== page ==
Should You Delete Facebook?

In light of the revelation that marketing firm Cambridge Analytica, used by President Trump’s campaign, mined and utilized Facebook user data to influence voters in the 2016 Presidential Election, stock of the tech giant fell 7 percent on Monday, and continues to fall. Meanwhile, the hashtag #DeleteFacebook has begun to trend on Twitter, prompting users to completely delete their accounts and the data therein. While deleting Facebook profiles will ensure users’ privacy, could it also hurt your chances in the job search?

“The job search has changed dramatically over the last decade, and social media has been a huge part of that transformation. More companies are posting open positions on sites like Facebook and LinkedIn. Meanwhile, recruiters are using social media as a way to vet candidates before offering interviews,” said Andrew Challenger, Vice President of global outplacement and executive coaching firm Challenger, Gray & Christmas, Inc.

In a survey of 300 recruiters conducted by Challenger in April and May of last year, 80 percent said they use social media to vet candidates. Twenty-one percent of respondents cited Facebook specifically as a site on which they search for candidate information. However, zero recruiters cited Facebook exclusively as a site they search.

Meanwhile, 99 percent of respondents said they search LinkedIn for candidate information.

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“If job seekers want to publish personal information on social media for the purpose of branding themselves for the job search, other sites are probably more appropriate than Facebook. The real issue is knowing what information to post and keeping in mind who may end up using this information and for what purpose,” said Challenger.

Job seekers may decide to buck the #DeleteFacebook trend for now, especially as one-fifth of recruiters use it to assess candidates. Users should continuously check their privacy settings in order to keep up with any changes the platform may make to its privacy policies. This is true of all social media platforms.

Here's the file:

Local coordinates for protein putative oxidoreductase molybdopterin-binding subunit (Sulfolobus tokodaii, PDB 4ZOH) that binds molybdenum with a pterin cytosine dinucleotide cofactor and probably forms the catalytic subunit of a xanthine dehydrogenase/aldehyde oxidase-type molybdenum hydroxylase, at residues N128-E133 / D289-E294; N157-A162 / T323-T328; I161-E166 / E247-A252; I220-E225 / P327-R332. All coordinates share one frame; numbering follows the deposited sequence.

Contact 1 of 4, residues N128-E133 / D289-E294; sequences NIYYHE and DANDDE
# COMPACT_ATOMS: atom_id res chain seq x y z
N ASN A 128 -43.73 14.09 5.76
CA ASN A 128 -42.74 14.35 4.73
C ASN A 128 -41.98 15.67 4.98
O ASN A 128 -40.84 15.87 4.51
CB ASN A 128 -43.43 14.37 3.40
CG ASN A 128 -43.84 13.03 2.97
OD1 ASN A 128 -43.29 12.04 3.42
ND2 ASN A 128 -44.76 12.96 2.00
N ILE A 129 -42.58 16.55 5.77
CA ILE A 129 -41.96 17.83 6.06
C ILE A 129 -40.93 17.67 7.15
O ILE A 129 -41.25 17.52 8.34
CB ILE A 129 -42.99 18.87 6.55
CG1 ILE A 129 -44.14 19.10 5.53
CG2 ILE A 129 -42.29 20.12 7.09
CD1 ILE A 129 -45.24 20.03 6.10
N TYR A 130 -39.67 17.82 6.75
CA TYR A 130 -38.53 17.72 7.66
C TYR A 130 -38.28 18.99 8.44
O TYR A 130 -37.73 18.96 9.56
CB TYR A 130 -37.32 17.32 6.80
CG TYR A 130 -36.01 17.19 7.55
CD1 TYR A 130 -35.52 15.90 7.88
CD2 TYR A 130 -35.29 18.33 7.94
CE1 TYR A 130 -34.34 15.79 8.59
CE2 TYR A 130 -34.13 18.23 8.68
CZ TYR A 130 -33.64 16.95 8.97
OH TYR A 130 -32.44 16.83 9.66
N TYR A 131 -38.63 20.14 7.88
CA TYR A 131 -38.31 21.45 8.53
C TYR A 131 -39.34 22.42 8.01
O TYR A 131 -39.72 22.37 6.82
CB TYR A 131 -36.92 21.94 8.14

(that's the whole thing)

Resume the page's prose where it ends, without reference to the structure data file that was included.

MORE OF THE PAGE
“Only share information that you would be comfortable with strangers seeing. Keep in mind that reacting to or commenting on a post on Facebook is also data that can be searched by third parties,” said Challenger.

While social media has dramatically changed the job search, Challenger advises that meeting with contacts face to face is the tactic that will most likely lead to a new position.

“In-person networking is still the best way to land your next position. Social media can be an effective tool for growing your personal and professional networks, but the goal should be to actually meet with people who are in a position to assist you in finding a new job. This could mean they themselves are hiring managers or they are in the position to introduce you to someone who has the authority to hire,” said Challenger.

Challenger offered the following tips on using social media for the job search.

  • Build your network. Challenger coaches advise job seekers to utilize every person in their personal and professional networks. With social media, you can grow these networks to include hundreds of people.
  • Build your brand. Start a blog discussing industry trends as you see them. Include discussions about your work. Basically, talk yourself up. Make yourself a product employers must have.
  • Participate in the online community. It’s not enough to have a presence on these sites, you must also actively participate. Comment on someone’s work. Endorse someone. Start a discussion. Post a photo or link to a provocative article. Write a blog post. Active users get more views and therefore more opportunities to connect with employers.
  • Advertise your job loss. Although a job loss can be a trying time for families and loved ones, telling your followers that you are looking for a job can not only be therapeutic, but also incredibly useful to finding a new position. You can cast a wide net on social media, with the potential of achieving incredible results.
  • Think before you tweet. Twitter can be as anonymous as you want it to be. However, if you want to find a new position, you may want to spend some time on each tweet. Remember that you're marketing yourself, you're a product. Much like with blogs, LinkedIn, Facebook, etc., you don't want to post anything that might be off-putting. What you read as witty, another might read as acerbic. You want to show your best face.
  • Post your work. Make sure to include your best work on your profiles and share it publicly in order to give recruiters and employers a taste of your abilities.
  • Get recommended. LinkedIn allows users to recommend each other. However, you could also ask your network to comment on some of the work you post on other networks. Make sure they are genuine recommendations.